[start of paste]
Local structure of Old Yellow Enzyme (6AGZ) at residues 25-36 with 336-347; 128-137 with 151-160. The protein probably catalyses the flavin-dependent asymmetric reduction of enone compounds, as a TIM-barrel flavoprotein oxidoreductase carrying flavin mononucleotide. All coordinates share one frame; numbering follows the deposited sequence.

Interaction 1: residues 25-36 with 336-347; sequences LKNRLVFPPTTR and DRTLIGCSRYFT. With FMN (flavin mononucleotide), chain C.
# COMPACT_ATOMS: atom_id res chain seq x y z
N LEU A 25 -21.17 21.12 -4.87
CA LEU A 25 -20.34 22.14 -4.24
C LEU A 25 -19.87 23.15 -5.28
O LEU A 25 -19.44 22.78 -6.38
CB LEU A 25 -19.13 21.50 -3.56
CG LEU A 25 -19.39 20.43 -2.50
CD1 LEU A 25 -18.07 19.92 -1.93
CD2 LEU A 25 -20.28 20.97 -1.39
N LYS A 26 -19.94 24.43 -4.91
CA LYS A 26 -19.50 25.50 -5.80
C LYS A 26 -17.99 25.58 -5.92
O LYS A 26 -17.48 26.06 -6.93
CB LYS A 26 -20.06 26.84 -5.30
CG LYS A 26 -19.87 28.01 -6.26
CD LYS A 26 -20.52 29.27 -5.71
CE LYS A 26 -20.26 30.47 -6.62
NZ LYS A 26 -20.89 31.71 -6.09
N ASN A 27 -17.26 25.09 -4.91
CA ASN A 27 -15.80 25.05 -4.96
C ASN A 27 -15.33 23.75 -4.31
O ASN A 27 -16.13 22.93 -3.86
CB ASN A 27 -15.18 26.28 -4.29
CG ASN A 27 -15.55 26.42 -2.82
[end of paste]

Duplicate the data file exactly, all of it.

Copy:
Local structure of Old Yellow Enzyme (6AGZ) at residues 25-36 with 336-347; 128-137 with 151-160. The protein probably catalyses the flavin-dependent asymmetric reduction of enone compounds, as a TIM-barrel flavoprotein oxidoreductase carrying flavin mononucleotide. All coordinates share one frame; numbering follows the deposited sequence.

Interaction 1: residues 25-36 with 336-347; sequences LKNRLVFPPTTR and DRTLIGCSRYFT. With FMN (flavin mononucleotide), chain C.
# COMPACT_ATOMS: atom_id res chain seq x y z
N LEU A 25 -21.17 21.12 -4.87
CA LEU A 25 -20.34 22.14 -4.24
C LEU A 25 -19.87 23.15 -5.28
O LEU A 25 -19.44 22.78 -6.38
CB LEU A 25 -19.13 21.50 -3.56
CG LEU A 25 -19.39 20.43 -2.50
CD1 LEU A 25 -18.07 19.92 -1.93
CD2 LEU A 25 -20.28 20.97 -1.39
N LYS A 26 -19.94 24.43 -4.91
CA LYS A 26 -19.50 25.50 -5.80
C LYS A 26 -17.99 25.58 -5.92
O LYS A 26 -17.48 26.06 -6.93
CB LYS A 26 -20.06 26.84 -5.30
CG LYS A 26 -19.87 28.01 -6.26
CD LYS A 26 -20.52 29.27 -5.71
CE LYS A 26 -20.26 30.47 -6.62
NZ LYS A 26 -20.89 31.71 -6.09
N ASN A 27 -17.26 25.09 -4.91
CA ASN A 27 -15.80 25.05 -4.96
C ASN A 27 -15.33 23.75 -4.31
O ASN A 27 -16.13 22.93 -3.86
CB ASN A 27 -15.18 26.28 -4.29
CG ASN A 27 -15.55 26.42 -2.82